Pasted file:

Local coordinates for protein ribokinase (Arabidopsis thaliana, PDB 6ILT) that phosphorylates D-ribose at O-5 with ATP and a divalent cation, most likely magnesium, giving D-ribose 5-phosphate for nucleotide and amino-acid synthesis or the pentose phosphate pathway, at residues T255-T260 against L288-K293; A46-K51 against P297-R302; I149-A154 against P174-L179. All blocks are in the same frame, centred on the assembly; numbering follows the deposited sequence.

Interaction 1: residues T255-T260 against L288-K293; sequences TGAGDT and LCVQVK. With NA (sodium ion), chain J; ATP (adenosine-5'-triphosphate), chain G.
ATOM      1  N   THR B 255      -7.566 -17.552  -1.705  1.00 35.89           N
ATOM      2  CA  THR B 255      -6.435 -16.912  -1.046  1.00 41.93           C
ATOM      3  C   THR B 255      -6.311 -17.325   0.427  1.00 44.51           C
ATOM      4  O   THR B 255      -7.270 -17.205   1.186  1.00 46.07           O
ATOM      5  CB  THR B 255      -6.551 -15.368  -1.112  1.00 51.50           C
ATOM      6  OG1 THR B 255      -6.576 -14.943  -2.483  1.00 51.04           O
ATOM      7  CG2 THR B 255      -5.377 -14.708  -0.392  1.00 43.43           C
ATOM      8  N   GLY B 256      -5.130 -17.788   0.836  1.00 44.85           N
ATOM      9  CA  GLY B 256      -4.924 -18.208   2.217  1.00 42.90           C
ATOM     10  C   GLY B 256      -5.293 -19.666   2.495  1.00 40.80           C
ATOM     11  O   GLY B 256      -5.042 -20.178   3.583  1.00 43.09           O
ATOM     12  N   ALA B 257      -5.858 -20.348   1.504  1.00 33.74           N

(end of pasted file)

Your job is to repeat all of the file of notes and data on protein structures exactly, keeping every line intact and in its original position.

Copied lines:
Local coordinates for protein ribokinase (Arabidopsis thaliana, PDB 6ILT) that phosphorylates D-ribose at O-5 with ATP and a divalent cation, most likely magnesium, giving D-ribose 5-phosphate for nucleotide and amino-acid synthesis or the pentose phosphate pathway, at residues T255-T260 against L288-K293; A46-K51 against P297-R302; I149-A154 against P174-L179. All blocks are in the same frame, centred on the assembly; numbering follows the deposited sequence.

Interaction 1: residues T255-T260 against L288-K293; sequences TGAGDT and LCVQVK. With NA (sodium ion), chain J; ATP (adenosine-5'-triphosphate), chain G.
ATOM      1  N   THR B 255      -7.566 -17.552  -1.705  1.00 35.89           N
ATOM      2  CA  THR B 255      -6.435 -16.912  -1.046  1.00 41.93           C
ATOM      3  C   THR B 255      -6.311 -17.325   0.427  1.00 44.51           C
ATOM      4  O   THR B 255      -7.270 -17.205   1.186  1.00 46.07           O
ATOM      5  CB  THR B 255      -6.551 -15.368  -1.112  1.00 51.50           C
ATOM      6  OG1 THR B 255      -6.576 -14.943  -2.483  1.00 51.04           O
ATOM      7  CG2 THR B 255      -5.377 -14.708  -0.392  1.00 43.43           C
ATOM      8  N   GLY B 256      -5.130 -17.788   0.836  1.00 44.85           N
ATOM      9  CA  GLY B 256      -4.924 -18.208   2.217  1.00 42.90           C
ATOM     10  C   GLY B 256      -5.293 -19.666   2.495  1.00 40.80           C
ATOM     11  O   GLY B 256      -5.042 -20.178   3.583  1.00 43.09           O
ATOM     12  N   ALA B 257      -5.858 -20.348   1.504  1.00 33.74           N